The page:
Then when the problem has been identified and placed in context, students must know which type of material they will need, and be able to evaluate the quality. For us, this seems like a no-brainer, but it is nice to know that someone who studies education policy sees the role of the librarian in this process.

The last bit I will point out are findings from Connelly’s research related to students seeking assistance when they need it. Students most in need of seeking help are the least likely to ask for it because:

  • Many believe doing so indicates they don’t really belong in college in the first place, so they attempt to do it all by themselves.
  • Some students simply have little experience asking for help, and colleges are far more complex institutional environments than high schools, which it makes it more difficult to get help.
  • Some students do seek help only to be rebuffed or frustrated when a professor or campus advisor does not do what the student wants.

This seems like an important finding to keep in mind as we fine-tune our services and build partnerships across campus units.

Finally, another no-brainer for us, but I really liked what he had to say about librarians helping students in the long-run:

Librarians can guide students toward materials that cast light on the big questions of the subject, and the organizing concepts necessary to connect and unite the specific competencies. They can suggest extensions and ways for students to get more deeply involved in what they are learning. And they can, of course, help the struggling student find resources that break down course content into simpler pieces that can be digested and integrated to reach the level necessary to demonstrate a competency.

 

QUESTIONS

What are some strategies for following the “new research paradigm” that Connelly lays out, wherein librarians help students explore and formulate research problems before solving them? How can we fit this into a one-shot, if possible?

How can we move teachers away from creating assignments where research problems and solutions are predetermined?

What can we do in and outside the library to help students who don’t ask for help, or conversely, to get those students to start asking for help (from us or others)?

RIOT: Universal Design for Learning (UDL) in Library Instruction

This RIOT post looks at an article by Ying Zhong that applies principles of Universal Design for Learning to library instruction course design.

UDL is a set of principles meant to be followed during course design that gives “all individuals equal opportunities to learn.” Developing curriculum that can be processed by a diverse student population is important as millennials, international students, and students with different learning styles come together in the classroom. Zhong’s article discusses the history of UDL, applies nine UDL principles to a library instruction lesson on Boolean searching, describes a survey given to students who received a UDL-infused class, and discusses directions for future research.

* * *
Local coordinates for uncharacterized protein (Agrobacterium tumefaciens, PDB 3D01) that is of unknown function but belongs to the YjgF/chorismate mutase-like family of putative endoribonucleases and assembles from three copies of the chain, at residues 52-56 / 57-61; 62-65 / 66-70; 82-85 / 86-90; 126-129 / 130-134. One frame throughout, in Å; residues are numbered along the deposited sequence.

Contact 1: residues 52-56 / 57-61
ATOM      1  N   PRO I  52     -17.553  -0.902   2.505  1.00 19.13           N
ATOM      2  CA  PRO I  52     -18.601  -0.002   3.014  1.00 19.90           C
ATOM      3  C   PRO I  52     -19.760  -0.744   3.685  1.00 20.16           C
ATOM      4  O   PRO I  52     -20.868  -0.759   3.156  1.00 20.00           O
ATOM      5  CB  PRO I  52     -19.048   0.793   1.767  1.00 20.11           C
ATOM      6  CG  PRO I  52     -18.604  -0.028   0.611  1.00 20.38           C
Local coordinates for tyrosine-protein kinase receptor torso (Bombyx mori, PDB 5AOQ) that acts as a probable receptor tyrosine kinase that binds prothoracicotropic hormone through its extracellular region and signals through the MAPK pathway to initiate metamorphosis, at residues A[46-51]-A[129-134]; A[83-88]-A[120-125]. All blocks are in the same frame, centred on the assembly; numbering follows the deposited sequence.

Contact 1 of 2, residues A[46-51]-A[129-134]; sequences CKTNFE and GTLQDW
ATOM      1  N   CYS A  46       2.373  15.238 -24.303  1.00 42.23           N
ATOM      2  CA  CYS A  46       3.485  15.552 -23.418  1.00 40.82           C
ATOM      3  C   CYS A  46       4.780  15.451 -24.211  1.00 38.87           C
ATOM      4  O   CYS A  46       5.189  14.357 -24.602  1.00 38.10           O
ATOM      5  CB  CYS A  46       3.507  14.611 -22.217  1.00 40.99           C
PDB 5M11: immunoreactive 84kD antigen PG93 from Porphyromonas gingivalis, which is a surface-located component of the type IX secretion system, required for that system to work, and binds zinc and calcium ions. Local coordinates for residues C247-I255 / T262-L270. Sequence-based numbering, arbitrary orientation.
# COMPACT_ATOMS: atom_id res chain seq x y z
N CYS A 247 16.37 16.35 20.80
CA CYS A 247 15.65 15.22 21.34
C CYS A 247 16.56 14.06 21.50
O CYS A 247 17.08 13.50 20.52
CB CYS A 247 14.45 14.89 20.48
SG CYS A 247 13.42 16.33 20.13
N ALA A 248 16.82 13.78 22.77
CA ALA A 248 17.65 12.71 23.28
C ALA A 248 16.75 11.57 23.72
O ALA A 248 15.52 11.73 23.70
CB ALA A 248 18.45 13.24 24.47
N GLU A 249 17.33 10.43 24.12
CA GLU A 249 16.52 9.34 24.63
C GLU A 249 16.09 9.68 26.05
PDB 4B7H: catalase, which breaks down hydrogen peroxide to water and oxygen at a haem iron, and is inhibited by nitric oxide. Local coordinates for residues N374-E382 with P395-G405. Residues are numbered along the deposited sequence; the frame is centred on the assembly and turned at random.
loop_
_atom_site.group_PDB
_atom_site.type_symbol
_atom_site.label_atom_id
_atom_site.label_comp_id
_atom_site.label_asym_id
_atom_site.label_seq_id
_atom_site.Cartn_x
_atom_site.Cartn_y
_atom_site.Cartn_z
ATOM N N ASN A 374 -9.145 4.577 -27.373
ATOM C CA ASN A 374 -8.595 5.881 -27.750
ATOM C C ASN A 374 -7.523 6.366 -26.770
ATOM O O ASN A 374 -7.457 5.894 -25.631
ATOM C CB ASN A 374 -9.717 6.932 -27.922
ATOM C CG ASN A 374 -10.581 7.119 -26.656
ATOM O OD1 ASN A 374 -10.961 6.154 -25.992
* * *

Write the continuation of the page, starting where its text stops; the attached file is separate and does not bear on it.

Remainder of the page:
Background

UDL originally comes from the concept of Universal Design (UD), which mostly applies to architecture. In 1990, the Americans with Disabilities Act required that public buildings be retrofitted with ramps, elevators, and wider doorways. These changes accommodated wheelchair users and others with mobility impairments, and the idea caught on because other groups benefited. Curb cuts and closed captioning are examples of accommodations made for certain populations that ended up benefiting a variety of groups. Educators took notice of regulations that required accommodations for different kinds of students. The Center for Applied Special Technology extended UD to education by creating models that applied core principles to course design.

UDL Principles

I. REPRESENTATION: Provide content in different modes such as visual, graphic, or auditory

II. EXPRESSION: Provide students with multiple opportunities to demonstrate what they have learned

III. ENGAGEMENT: Provide a variety of ways to involve students in learning

Faculty are legally required to provide some accommodations, which is usually done after the course is developed. UDL best practice has instructors apply these principles in the initial phases of course design, rather than retrofitting existing courses.

Applying UDL to Library Instruction

This is a new direction for UDL. The way in which UDL principles are most often applied in libraries is through providing assistive technology and services. In this article, Zhong goes further by applying nine UDL principles to a library instruction session that presents Boolean logic. This topic was chosen because it is an essential element of performing research, and is often presented graphically, which can be a difficult mode for some learners.

To get the full effect of applying these nine principles to a Boolean logic lesson, its best to read the article and check out the table. I will recreate the Representation section (provide content in different modes such as visual, graphic, or auditory) to give an idea of how much the preparation increases when thoughtfully applying UDL principles.

REPRESENTATION

Traditional Instructional Methods
Instructor uses:

  • powerpoint presentation
  • lectures
  • notes
UDL Instructional Methods
Instructor uses:
  • accessible powerpoint to facilitate all students, including those with visual and hearing challenges
  • powerpoint has audio, video, and brief notes
  • powerpoint slides checked with LecShare software to meet ADA standards
  • syllabus, notes, handouts, and grading rubric are presented in both print and on webpage (both created as ADA accessible documents)
  • if video is used, synchronized, equivalent captions or transcripts should be provided
  • reading materials are online so that students with diverse needs can access materials with use of various technological supports (screen reader, text enlarger, online dictionary, etc.)